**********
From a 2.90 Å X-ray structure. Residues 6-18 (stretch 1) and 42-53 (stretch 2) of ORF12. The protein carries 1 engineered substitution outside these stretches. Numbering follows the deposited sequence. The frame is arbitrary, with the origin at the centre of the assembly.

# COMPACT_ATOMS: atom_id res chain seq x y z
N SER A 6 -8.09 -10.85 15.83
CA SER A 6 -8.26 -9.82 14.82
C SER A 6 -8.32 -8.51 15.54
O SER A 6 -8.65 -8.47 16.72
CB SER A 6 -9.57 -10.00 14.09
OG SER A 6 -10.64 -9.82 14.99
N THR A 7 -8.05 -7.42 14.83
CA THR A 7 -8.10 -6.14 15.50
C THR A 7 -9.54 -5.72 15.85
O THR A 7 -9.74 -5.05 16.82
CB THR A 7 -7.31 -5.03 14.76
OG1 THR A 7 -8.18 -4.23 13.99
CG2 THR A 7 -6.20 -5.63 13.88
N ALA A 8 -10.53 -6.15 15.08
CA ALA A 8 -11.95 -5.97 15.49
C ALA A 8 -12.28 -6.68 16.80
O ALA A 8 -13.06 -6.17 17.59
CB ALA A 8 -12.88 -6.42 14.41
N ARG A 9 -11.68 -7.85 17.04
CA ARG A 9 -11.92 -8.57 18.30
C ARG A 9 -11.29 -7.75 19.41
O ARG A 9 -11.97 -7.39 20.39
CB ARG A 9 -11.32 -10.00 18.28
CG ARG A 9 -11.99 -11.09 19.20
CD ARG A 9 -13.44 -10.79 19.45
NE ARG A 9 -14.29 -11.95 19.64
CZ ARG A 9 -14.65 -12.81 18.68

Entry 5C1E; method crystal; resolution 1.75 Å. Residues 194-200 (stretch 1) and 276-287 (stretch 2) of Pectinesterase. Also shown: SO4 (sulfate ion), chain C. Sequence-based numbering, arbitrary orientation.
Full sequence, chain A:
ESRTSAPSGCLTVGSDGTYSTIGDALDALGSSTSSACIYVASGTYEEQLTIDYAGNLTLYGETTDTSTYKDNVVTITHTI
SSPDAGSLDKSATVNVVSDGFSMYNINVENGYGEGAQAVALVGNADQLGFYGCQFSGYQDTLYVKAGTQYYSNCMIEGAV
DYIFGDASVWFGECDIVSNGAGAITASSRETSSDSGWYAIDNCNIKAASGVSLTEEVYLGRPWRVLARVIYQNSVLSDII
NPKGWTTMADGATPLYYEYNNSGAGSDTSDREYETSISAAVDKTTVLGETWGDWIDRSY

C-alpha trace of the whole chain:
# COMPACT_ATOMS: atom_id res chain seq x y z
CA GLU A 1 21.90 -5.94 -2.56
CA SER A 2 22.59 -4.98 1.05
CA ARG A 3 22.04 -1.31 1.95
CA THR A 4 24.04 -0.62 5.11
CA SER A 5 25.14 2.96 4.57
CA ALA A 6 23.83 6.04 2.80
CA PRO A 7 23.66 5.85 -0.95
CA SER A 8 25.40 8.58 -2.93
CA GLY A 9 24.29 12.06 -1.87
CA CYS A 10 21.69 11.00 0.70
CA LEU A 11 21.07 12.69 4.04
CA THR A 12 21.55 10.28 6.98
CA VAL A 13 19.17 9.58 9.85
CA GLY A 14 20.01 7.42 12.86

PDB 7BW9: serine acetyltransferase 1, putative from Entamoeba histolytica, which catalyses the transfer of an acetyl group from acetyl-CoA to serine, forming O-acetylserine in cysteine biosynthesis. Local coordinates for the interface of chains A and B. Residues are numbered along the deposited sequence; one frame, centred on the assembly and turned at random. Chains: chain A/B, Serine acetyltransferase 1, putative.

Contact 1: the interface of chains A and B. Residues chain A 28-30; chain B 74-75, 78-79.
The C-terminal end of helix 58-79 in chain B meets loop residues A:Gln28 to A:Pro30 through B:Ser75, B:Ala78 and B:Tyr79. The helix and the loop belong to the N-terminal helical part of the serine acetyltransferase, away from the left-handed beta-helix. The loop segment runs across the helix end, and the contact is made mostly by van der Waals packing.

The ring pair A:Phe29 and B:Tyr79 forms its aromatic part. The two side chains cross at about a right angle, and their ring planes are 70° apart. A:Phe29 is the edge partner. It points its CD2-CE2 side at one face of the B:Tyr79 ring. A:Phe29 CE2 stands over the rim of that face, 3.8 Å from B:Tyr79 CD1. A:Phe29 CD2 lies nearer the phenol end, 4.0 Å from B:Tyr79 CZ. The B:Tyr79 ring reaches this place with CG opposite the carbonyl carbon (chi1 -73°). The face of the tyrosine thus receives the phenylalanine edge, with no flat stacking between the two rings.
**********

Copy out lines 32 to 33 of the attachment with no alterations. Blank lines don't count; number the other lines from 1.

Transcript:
ESRTSAPSGCLTVGSDGTYSTIGDALDALGSSTSSACIYVASGTYEEQLTIDYAGNLTLYGETTDTSTYKDNVVTITHTI
SSPDAGSLDKSATVNVVSDGFSMYNINVENGYGEGAQAVALVGNADQLGFYGCQFSGYQDTLYVKAGTQYYSNCMIEGAV